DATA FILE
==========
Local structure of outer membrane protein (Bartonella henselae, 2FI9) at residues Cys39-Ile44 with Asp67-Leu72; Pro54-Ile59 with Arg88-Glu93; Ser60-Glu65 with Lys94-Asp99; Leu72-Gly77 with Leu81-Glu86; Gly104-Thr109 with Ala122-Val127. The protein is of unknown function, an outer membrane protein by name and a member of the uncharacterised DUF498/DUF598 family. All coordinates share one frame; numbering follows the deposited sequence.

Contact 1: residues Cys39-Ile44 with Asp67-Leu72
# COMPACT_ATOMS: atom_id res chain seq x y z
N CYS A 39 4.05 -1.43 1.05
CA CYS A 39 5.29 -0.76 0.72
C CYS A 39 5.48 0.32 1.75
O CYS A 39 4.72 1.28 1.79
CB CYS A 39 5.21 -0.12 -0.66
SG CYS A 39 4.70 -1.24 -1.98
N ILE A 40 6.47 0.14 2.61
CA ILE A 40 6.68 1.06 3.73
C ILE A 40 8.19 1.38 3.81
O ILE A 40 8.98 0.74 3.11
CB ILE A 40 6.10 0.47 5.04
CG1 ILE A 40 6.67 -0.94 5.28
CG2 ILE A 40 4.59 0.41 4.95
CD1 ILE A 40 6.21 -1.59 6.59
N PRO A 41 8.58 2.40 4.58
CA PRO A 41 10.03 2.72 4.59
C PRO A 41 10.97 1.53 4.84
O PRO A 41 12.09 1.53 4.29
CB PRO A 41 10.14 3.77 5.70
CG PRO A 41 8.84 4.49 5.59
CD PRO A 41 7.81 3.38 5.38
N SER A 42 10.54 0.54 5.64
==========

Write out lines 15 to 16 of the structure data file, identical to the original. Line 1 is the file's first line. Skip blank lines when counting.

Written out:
CG1 ILE A 40 6.67 -0.94 5.28
CG2 ILE A 40 4.59 0.41 4.95